- Increasingly, "wireless" is showing up on the farm to help produce better crops, net more money for growers and land a superior product in stores for consumers.
Wireless. For most, the word conjures images of quaint coffee shops or busy airport lobbies – places where people drop in to check on business or check in with other people.
But increasingly "wireless" is showing up on the farm to help produce better crops, net more money for growers and land a superior product in stores for consumers, according to experts.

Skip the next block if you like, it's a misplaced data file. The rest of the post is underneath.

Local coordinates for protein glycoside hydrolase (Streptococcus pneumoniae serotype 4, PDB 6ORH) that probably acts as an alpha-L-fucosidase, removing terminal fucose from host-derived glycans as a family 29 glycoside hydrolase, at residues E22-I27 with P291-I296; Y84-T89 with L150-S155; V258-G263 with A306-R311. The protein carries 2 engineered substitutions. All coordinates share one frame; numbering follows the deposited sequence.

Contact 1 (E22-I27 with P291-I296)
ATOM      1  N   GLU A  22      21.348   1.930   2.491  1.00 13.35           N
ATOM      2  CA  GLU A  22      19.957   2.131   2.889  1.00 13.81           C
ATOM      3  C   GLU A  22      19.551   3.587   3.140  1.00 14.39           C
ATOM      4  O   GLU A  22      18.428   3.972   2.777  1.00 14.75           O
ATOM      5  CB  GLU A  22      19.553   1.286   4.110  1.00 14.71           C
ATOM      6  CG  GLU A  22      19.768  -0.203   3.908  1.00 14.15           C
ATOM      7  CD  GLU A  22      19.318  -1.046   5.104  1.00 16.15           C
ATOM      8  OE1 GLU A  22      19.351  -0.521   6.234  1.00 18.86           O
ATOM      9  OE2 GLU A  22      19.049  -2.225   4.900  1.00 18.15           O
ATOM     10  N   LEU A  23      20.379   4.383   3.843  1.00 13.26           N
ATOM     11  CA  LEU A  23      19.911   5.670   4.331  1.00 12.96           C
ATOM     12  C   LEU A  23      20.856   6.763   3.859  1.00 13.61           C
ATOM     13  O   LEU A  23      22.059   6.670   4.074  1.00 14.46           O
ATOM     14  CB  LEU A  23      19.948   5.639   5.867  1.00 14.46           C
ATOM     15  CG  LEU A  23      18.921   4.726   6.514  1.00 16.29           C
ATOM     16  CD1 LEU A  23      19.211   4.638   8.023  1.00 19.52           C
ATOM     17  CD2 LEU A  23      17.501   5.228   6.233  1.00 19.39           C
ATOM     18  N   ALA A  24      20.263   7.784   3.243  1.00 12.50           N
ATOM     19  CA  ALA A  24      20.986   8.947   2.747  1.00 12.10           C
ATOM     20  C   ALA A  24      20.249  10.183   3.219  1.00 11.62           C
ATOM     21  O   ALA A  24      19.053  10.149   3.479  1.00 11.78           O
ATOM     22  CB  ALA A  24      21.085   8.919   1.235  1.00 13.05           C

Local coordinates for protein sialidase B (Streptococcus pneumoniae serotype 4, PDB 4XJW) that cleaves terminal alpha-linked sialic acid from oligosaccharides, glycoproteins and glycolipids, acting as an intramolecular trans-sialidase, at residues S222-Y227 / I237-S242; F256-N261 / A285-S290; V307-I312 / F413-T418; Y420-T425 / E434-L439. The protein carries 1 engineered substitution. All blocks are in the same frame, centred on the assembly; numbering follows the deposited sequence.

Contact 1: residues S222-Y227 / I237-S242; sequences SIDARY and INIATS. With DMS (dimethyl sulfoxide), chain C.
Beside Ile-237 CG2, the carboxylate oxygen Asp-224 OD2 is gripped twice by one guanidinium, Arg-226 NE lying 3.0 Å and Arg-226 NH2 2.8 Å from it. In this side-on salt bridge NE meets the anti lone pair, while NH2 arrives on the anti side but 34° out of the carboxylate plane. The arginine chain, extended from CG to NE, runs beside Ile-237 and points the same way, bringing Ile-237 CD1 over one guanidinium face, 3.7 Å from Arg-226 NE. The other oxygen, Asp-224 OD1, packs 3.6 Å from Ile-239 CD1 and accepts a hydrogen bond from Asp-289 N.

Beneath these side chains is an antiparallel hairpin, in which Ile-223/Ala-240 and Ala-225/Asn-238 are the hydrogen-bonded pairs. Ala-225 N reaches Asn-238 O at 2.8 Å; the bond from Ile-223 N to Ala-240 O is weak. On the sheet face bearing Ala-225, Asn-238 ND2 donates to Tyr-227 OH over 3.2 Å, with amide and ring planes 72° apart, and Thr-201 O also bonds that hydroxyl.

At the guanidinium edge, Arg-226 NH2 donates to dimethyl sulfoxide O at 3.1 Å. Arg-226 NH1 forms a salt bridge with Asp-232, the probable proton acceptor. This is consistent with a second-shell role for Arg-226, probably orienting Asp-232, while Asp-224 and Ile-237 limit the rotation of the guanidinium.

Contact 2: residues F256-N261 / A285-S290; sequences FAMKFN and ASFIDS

Wireless agriculture is yielding benefits in rice and cotton studies by Texas AgriLife Research scientists, for example.
"We're working on a system that uses wireless sensing in rice production," said Dr. Lee Tarpley, AgriLife Research plant physiologist in Beaumont. "We’d like to be able to continuously monitor field conditions such as temperature and soil moisture, and using sensors allows us to do that. We can put them in the field and collect the data from them inside on our computer.
"We can’t do that using the more typical wired sensing network because the cost of running the cables out to the field would be too expensive," he added.
Because wireless sensing networks are becoming commercially available, Tarpley said, his studies that monitor conditions such as soil moisture will eventually help farmers know how to use such a network to make crop management decisions.